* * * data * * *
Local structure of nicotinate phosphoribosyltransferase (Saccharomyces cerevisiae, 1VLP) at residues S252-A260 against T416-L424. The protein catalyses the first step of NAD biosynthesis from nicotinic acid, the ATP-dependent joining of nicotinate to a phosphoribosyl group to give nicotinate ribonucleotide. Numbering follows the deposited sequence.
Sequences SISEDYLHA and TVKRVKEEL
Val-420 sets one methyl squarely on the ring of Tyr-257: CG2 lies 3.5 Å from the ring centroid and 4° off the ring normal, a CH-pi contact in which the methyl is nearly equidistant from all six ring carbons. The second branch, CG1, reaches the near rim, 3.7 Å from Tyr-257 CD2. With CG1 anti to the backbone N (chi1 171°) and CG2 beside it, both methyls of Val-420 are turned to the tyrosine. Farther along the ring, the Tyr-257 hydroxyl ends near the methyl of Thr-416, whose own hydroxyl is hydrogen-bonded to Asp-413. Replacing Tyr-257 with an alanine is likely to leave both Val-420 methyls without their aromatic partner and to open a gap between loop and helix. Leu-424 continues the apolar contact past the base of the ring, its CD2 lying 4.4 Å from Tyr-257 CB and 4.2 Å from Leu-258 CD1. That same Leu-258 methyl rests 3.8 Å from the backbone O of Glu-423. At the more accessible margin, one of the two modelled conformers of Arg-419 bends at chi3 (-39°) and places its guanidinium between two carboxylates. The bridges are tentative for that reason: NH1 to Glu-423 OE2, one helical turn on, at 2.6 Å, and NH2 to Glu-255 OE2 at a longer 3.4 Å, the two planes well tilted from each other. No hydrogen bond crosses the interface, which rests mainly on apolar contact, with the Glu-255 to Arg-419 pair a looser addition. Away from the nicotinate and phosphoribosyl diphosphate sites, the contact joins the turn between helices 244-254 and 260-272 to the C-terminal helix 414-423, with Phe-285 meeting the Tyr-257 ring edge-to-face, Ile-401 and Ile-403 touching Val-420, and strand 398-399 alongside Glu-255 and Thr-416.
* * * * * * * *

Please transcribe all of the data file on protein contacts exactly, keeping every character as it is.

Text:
Local structure of nicotinate phosphoribosyltransferase (Saccharomyces cerevisiae, 1VLP) at residues S252-A260 against T416-L424. The protein catalyses the first step of NAD biosynthesis from nicotinic acid, the ATP-dependent joining of nicotinate to a phosphoribosyl group to give nicotinate ribonucleotide. Numbering follows the deposited sequence.
Sequences SISEDYLHA and TVKRVKEEL
Val-420 sets one methyl squarely on the ring of Tyr-257: CG2 lies 3.5 Å from the ring centroid and 4° off the ring normal, a CH-pi contact in which the methyl is nearly equidistant from all six ring carbons. The second branch, CG1, reaches the near rim, 3.7 Å from Tyr-257 CD2. With CG1 anti to the backbone N (chi1 171°) and CG2 beside it, both methyls of Val-420 are turned to the tyrosine. Farther along the ring, the Tyr-257 hydroxyl ends near the methyl of Thr-416, whose own hydroxyl is hydrogen-bonded to Asp-413. Replacing Tyr-257 with an alanine is likely to leave both Val-420 methyls without their aromatic partner and to open a gap between loop and helix. Leu-424 continues the apolar contact past the base of the ring, its CD2 lying 4.4 Å from Tyr-257 CB and 4.2 Å from Leu-258 CD1. That same Leu-258 methyl rests 3.8 Å from the backbone O of Glu-423. At the more accessible margin, one of the two modelled conformers of Arg-419 bends at chi3 (-39°) and places its guanidinium between two carboxylates. The bridges are tentative for that reason: NH1 to Glu-423 OE2, one helical turn on, at 2.6 Å, and NH2 to Glu-255 OE2 at a longer 3.4 Å, the two planes well tilted from each other. No hydrogen bond crosses the interface, which rests mainly on apolar contact, with the Glu-255 to Arg-419 pair a looser addition. Away from the nicotinate and phosphoribosyl diphosphate sites, the contact joins the turn between helices 244-254 and 260-272 to the C-terminal helix 414-423, with Phe-285 meeting the Tyr-257 ring edge-to-face, Ile-401 and Ile-403 touching Val-420, and strand 398-399 alongside Glu-255 and Thr-416.